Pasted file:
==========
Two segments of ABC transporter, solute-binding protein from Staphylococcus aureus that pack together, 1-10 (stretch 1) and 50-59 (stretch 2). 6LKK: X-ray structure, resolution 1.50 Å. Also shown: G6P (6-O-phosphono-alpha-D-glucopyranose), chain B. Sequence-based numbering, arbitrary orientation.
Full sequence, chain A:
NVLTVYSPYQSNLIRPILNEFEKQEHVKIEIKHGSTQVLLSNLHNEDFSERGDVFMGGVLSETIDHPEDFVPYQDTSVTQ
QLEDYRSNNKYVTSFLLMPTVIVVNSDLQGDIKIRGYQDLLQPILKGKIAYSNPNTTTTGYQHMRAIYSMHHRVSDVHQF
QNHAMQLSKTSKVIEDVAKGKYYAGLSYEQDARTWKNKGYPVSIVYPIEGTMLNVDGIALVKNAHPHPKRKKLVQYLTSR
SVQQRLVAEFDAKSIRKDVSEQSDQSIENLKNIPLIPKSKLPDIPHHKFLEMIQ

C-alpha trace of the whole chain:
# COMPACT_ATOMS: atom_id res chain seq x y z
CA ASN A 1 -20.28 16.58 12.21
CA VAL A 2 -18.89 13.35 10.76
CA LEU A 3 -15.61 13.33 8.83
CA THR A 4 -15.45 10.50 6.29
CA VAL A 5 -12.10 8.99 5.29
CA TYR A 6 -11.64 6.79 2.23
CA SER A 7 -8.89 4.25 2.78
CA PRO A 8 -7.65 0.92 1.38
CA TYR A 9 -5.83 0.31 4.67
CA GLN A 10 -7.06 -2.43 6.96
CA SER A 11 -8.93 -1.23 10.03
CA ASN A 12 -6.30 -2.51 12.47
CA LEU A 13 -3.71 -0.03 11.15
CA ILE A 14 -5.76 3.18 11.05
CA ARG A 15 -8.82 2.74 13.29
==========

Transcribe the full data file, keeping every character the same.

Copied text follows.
Two segments of ABC transporter, solute-binding protein from Staphylococcus aureus that pack together, 1-10 (stretch 1) and 50-59 (stretch 2). 6LKK: X-ray structure, resolution 1.50 Å. Also shown: G6P (6-O-phosphono-alpha-D-glucopyranose), chain B. Sequence-based numbering, arbitrary orientation.
Full sequence, chain A:
NVLTVYSPYQSNLIRPILNEFEKQEHVKIEIKHGSTQVLLSNLHNEDFSERGDVFMGGVLSETIDHPEDFVPYQDTSVTQ
QLEDYRSNNKYVTSFLLMPTVIVVNSDLQGDIKIRGYQDLLQPILKGKIAYSNPNTTTTGYQHMRAIYSMHHRVSDVHQF
QNHAMQLSKTSKVIEDVAKGKYYAGLSYEQDARTWKNKGYPVSIVYPIEGTMLNVDGIALVKNAHPHPKRKKLVQYLTSR
SVQQRLVAEFDAKSIRKDVSEQSDQSIENLKNIPLIPKSKLPDIPHHKFLEMIQ

C-alpha trace of the whole chain:
# COMPACT_ATOMS: atom_id res chain seq x y z
CA ASN A 1 -20.28 16.58 12.21
CA VAL A 2 -18.89 13.35 10.76
CA LEU A 3 -15.61 13.33 8.83
CA THR A 4 -15.45 10.50 6.29
CA VAL A 5 -12.10 8.99 5.29
CA TYR A 6 -11.64 6.79 2.23
CA SER A 7 -8.89 4.25 2.78
CA PRO A 8 -7.65 0.92 1.38
CA TYR A 9 -5.83 0.31 4.67
CA GLN A 10 -7.06 -2.43 6.96
CA SER A 11 -8.93 -1.23 10.03
CA ASN A 12 -6.30 -2.51 12.47
CA LEU A 13 -3.71 -0.03 11.15
CA ILE A 14 -5.76 3.18 11.05
CA ARG A 15 -8.82 2.74 13.29